What Survived the Winter

A survivor…..Stachyurus chinensis 'Celina' cared little for being under 4' of snow.

A survivor…..Stachyurus chinensis ‘Celina’ cared little for being under 4′ of snow.

The agony and the ecstasy, or is it the other way around?
After this marathon winter, crocus, daffodils and hellebores have gushed forth with a grand ta-dah! Emerging growth from so many herbaceous perennials reassures us that a heavy snow blanket was good for some plants.

HOWEVER…. trees and shrubs exposed to the onslaught of 3 months of cold and frigid white stuff fared unevenly. Some came through unscathed, while others lost limbs and suffered dieback. The most serious casualties in our garden were the broadleaf evergreens, especially boxwood and Japanese holly, and the evergreen bamboos. The question, what does hardiness mean, is provoking a lot of discussion.

This variegated boxwood is toast!

This variegated boxwood is toast!

A variegated boxwood, which grew from a rooted cutting 15 years ago to 7′ tall, is now the color of straw and shows no green in the cut wood, except for the lowest branches. The fastigiate Japanese Holly, Ilex ‘Sky Pencil’ has more than its share of crispy foliage, but the wood has life and we’re confident it will put on fresh growth. Amazingly, once again the Trochodendron araliodes which horticultural friends cautioned would be iffy, came through looking fine, despite broken branches, (it was buried under snow for weeks). Planted right next to it was a so called hardy gardenia, a loss, or at least total die back to the roots.

A few smashed branches  reduced the size of this Trochodendron, but it's going to be fine.

A few smashed branches reduced the size of this Trochodendron, but it’s going to be fine.

The bamboo grove of Phyllostachys aureosulcata is a sorry sight. What once was a wall of green is now stationary beige. Yes, discoloring of leaves happens in cold winters,  which drop when the new leaves emerge in May, (most years)…but this year many of the 30′ culms are brown or oddly discolored. I’m confident that new shoots will break from the ground, but thousands of dead stalks will need to cut down before this happens. Know any artists who may need bamboo for a big project?

Note the brown culms, and even some of the green have threatening discoloring.

Note the brown culms, and even some of the green have threatening discoloring.

I usually advise patience before yanking out plants that have suffered winter damage. April is often too early to tell if a plant is a goner or will convalesce and recover.  In the meantime, where there is hope, prune damaged branches, fertlize gently and let nature heal. Miracles happen while you are busy watching everything else grow.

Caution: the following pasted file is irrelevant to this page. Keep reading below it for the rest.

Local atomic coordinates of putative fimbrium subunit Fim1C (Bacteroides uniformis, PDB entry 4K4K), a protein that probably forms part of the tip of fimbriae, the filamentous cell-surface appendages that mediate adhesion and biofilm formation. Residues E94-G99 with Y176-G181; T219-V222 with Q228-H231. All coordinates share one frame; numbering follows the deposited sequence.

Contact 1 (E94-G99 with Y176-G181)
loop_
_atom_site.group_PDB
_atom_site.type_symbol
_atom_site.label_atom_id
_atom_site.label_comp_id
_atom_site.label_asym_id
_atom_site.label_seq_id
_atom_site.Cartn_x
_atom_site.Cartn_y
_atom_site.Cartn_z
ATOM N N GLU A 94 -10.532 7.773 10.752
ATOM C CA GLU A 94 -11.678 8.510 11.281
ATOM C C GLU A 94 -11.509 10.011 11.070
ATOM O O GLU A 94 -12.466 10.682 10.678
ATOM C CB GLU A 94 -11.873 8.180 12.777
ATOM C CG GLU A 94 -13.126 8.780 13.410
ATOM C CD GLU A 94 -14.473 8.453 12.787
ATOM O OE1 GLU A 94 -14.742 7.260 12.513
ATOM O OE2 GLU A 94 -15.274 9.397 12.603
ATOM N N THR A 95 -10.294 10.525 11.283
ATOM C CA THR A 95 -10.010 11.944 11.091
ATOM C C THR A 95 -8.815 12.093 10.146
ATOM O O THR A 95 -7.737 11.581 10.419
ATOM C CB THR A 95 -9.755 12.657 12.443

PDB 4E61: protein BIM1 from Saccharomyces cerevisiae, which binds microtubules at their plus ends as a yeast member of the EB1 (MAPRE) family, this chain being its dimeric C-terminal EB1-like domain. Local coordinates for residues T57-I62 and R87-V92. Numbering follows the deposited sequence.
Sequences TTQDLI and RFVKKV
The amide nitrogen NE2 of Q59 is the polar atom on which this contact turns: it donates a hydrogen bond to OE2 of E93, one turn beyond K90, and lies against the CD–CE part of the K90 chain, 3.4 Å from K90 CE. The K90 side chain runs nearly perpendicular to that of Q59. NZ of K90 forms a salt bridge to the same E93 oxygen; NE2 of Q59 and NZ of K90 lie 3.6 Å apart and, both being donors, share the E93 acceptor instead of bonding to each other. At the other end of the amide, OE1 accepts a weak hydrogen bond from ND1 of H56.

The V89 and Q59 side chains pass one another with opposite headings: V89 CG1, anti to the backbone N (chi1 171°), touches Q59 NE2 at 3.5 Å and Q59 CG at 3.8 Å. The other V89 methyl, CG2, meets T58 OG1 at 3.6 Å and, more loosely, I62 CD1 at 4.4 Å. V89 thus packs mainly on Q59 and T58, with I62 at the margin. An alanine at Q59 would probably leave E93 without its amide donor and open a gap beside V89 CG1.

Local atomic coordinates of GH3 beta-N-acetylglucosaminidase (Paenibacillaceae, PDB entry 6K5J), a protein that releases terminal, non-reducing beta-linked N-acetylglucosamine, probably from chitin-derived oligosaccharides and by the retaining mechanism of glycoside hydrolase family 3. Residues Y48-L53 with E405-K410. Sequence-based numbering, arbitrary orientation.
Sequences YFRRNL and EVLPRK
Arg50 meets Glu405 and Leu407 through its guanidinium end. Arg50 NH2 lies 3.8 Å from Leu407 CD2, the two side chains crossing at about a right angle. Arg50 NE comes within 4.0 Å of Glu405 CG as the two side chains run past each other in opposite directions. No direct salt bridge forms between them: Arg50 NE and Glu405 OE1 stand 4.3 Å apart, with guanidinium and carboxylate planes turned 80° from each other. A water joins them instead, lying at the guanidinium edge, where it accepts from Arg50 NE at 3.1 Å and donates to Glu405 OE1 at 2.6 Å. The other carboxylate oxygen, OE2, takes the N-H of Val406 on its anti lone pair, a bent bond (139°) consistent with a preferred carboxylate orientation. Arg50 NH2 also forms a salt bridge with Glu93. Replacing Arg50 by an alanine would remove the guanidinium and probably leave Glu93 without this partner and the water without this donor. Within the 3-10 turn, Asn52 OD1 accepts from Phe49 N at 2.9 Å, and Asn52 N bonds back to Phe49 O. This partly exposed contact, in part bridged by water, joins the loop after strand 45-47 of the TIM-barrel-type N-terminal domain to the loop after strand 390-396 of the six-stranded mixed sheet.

the rare little Helleborus torquatus, returning again after more than 20 years

the rare little Helleborus torquatus, returning again after more than 20 years

10 thoughts on “What Survived the Winter”

  1. Well said let Spring happen to see what survived the winter. Most are just taking their time to show life. Can ‘t wait, Happy Grow Season!

  2. Hate to tell you, but my two variegated boxwoods and my Japanese hollies did just great up here in Somerville under four feet of snow — nary a dry leaf! My hamamelis, on the other hand, got clobbered by show sliding off the roof. Mother Nature is the boss.

  3. And, maybe it’s impatient me, but the herbaceous perennials are nowhere to be found………….very tedious, like watching a pot boil.

  4. I protected my hardy gardenia that I bought from you Katherine..still looks completely dead…all the leaves have browned. My hardy camellia’s buds are all brown and many leaves are dead as well… :(….. rough winter!

  5. Well , that was an interesting winter. A lot of die-back on large rhododendrons, and several major rabbit parties, including all the lower growth on the cornus controversa variegata. And this is the city…

  6. In Poughkeepsie NY, antique roses ‘Jacques Cartier’, ‘Reine des Violettes’, ‘Variegata de Bologna’, along with David Austin’s ‘Abraham Darby’, which spent this past winter encased in the front garden in a block of ice, have never been more floriferous in 33 years!
    Though tender perennials overwintered in the shop/barn were not so fortunate this year, ordinarily maintained at minimum 45 degrees F, due to extended extreme low temps, fell to 35 a couple of times, a standard fig, bananas, fuchsias, colocasias & alocasias unfortunately did not survive this winter.

  7. Don’t give up the ship! We believed we had lost a 15′ hamamelis (full of buds that never came out).,,we have very few trees of any height on our Outer Cape, windswept dune. We left it alone as we didn’t have the heart (or the time!) to take it out this Spring. Low and behold on the Fourth of July weekend we noticed that leaves were begining to sprout out all over it again! Our fig, whose truck was completely girdled by mice under the snow has shot up several new stems with bright green leaves. All is not lost when you let mother nature take care of things in her own time. Meanwhile, we have two cistus and a romneya (all supposedly Zone 8) from California that made it through the winter fine (and wrapped) and are now blooming profusely. Go figure!

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